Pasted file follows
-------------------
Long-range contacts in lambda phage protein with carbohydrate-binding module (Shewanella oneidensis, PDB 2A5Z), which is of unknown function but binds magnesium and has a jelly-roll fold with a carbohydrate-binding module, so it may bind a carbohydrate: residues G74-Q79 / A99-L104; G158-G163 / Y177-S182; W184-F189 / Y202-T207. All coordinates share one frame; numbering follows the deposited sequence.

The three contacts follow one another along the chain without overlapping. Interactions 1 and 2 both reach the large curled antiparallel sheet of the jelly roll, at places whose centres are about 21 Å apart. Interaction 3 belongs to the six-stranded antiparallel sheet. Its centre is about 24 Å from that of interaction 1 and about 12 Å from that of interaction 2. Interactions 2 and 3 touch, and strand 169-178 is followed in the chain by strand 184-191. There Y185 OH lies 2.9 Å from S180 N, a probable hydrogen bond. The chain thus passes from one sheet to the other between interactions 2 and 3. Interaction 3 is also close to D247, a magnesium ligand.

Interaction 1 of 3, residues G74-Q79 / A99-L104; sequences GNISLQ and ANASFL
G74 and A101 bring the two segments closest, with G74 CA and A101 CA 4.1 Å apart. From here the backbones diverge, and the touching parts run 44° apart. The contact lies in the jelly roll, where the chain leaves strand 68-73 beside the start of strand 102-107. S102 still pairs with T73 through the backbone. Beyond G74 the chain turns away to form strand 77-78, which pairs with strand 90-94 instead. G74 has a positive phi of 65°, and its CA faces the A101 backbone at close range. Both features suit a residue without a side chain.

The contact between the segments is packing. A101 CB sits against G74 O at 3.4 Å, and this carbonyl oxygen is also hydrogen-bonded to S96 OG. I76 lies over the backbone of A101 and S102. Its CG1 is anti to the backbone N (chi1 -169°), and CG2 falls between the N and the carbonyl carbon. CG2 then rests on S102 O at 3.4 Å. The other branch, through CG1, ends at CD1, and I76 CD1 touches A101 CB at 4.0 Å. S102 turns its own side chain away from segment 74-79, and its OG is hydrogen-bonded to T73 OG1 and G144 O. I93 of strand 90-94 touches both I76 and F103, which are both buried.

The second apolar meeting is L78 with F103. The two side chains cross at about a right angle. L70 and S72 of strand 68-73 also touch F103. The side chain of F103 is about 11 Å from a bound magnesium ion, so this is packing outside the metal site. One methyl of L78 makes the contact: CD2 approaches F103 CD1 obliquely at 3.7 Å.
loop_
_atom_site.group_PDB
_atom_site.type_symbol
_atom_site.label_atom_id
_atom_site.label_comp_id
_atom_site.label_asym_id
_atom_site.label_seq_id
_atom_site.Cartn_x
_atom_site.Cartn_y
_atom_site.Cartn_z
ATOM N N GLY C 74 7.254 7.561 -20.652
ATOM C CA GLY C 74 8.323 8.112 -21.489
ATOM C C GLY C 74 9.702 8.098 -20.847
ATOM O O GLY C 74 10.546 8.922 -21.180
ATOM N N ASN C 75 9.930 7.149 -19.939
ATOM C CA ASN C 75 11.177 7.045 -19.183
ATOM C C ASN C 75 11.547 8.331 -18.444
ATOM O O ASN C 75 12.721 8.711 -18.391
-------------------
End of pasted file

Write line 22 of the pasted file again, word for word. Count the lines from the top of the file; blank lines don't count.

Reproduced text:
ATOM C CA ASN C 75 11.177 7.045 -19.183